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Class 12 Physics NCERT Solutions Chapter 1 Electric Charges and Fields
The first chapter in class 12th Physics subject is Electric Charges and Fields. And this chapter discusses the details and various types of electric charges. Also, you will come to learn about Gauss’s law, additivity of charges, transference in electrons, charge quantization, conservation of charges, etc. All topics and subtopics of Electric Charges and Fields are covered in this NCERT 12th Physics Chapter 1 and this will let students understand the concept accurately.
Also, we have given a few NCERT Solved exercises of class 12th Physics chapter Electric Charges and Fields here so that you can practice well for the board & competitive exams.
|Chapter Name||Electric Charges and Fields|
NCERT Solved Exercises for Class 12 Physics Ch 1 – Electric Charges and Fields
One of the smartest ways to get answers for any of your queries in chapter 1 physics is by attempting the NCERT Exercise Questions of Electric Charges and Fields once completing the learnings of the whole concept. Try to answer as many questions as you can on our own and observe what are the weak areas that you should brush up your skills & understand every concept by referring to the Class 12 Physics Chapter 1 NCERT Solutions.
What is the force between two small charged spheres having charges of 2 x 10-7 C and
3 x 10-7 C placed 30 cm apart in air ?
The electrostatic force on a small sphere of charge 0.4 μC due to another small sphere of charge -0.8 μC in air is 0.2 N.
(a) What is the distance between the two spheres ?
(b) What is the force on the second sphere due to the first ?
(a) Force on charge 1 due to charge 2 is given by the relation
Check that the ratio ke2/G memp. is dimensionless. Look up a Table of Physical Constants and determine the value of this ratio. What does the ratio signify ?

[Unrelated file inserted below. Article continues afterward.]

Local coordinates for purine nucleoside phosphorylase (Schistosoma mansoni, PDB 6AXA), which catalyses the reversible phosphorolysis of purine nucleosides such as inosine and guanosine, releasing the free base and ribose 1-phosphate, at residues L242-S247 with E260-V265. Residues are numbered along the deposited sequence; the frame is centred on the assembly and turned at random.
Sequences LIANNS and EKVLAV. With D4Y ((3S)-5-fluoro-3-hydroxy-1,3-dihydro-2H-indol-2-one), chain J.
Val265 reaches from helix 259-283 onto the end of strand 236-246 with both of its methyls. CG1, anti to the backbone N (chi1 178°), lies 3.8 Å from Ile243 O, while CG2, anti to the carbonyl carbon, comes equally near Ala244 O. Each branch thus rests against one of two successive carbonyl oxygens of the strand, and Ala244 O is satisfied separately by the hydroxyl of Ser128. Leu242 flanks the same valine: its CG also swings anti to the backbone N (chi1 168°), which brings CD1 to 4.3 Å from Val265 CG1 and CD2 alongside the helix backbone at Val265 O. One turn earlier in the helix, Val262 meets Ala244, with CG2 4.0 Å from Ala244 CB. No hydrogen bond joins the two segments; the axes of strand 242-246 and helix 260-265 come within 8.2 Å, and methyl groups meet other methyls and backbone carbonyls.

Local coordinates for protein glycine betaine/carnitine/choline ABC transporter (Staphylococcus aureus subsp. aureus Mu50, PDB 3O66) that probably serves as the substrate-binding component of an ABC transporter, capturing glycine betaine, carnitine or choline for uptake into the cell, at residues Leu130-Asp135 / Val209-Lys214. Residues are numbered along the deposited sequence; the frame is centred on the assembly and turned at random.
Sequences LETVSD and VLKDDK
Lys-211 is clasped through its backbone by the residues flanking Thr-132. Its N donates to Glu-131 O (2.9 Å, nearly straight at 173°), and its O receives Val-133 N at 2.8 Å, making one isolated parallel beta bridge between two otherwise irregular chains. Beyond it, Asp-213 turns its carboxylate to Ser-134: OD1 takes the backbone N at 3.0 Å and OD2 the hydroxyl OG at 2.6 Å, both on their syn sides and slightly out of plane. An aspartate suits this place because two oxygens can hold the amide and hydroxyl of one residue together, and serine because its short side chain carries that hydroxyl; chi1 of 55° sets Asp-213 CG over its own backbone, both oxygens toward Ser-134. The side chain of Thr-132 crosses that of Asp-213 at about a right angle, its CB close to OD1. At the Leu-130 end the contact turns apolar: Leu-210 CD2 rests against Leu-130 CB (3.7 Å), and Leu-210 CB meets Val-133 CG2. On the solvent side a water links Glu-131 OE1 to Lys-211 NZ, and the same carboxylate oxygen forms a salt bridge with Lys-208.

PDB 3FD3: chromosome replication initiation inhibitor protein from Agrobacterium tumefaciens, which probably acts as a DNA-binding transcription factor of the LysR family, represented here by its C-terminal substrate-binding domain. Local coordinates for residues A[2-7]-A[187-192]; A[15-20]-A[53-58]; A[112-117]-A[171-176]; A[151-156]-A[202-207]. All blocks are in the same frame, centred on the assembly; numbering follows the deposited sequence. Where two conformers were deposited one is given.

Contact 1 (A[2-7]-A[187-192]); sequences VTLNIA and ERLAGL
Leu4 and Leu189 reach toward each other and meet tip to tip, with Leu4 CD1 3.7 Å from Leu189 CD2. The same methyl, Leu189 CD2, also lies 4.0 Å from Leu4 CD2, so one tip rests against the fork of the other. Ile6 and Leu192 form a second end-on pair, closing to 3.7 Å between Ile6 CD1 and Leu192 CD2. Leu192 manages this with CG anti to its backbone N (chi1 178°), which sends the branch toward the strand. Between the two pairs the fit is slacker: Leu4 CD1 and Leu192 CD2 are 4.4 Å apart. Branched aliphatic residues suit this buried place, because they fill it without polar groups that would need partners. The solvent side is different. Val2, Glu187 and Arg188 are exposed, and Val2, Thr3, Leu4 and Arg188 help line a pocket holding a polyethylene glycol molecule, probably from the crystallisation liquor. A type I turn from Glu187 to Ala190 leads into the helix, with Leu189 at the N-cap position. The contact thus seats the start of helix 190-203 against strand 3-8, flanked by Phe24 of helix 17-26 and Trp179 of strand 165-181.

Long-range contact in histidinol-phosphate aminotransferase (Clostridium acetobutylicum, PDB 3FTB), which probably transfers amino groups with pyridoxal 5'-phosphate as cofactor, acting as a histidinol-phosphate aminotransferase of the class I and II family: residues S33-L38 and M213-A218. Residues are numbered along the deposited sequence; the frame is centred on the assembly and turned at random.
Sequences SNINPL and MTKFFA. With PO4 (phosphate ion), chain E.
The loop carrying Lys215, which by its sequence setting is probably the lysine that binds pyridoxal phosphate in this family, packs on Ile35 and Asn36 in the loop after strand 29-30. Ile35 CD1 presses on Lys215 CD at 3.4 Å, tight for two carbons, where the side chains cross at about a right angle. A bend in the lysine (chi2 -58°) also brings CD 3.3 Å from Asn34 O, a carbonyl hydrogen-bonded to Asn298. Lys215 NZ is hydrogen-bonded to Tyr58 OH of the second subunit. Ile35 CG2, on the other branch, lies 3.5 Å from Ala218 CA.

Thus, the given ratio is a number and is dimensionless. This ratio signifies that electrostatic force between electron and proton is very-very large as compared to the gravitational force between them.
(a) Explain the meaning of the statement ‘electric charge of a body is quantised.’
(b) Why can one ignore quantisation of electric charge when dealing with macroscopic i.e., large scale charges ?
(a) Total charge on a body is equal to integral multiple of charge on an electron (e).
i.e. q = ± ne, where n = 0, 1, 2, 3, ….
(b) At macroscopic level, the quantisation of charge has no practical importance because the charge at macroscopic level is very large as compared to elementary charge i.e. 1.6 x 10_19C. For example, a small charge of 1 μC has about 1013 electronic charges. In such cases the charge may be treated as continuous and not quantised.
When a glass rod is rubbed with a silk cloth, charges appear on both. A similar phenomenon is observed with many other pairs of bodies. Explain how this observation is consistent with the law of conservation of charge.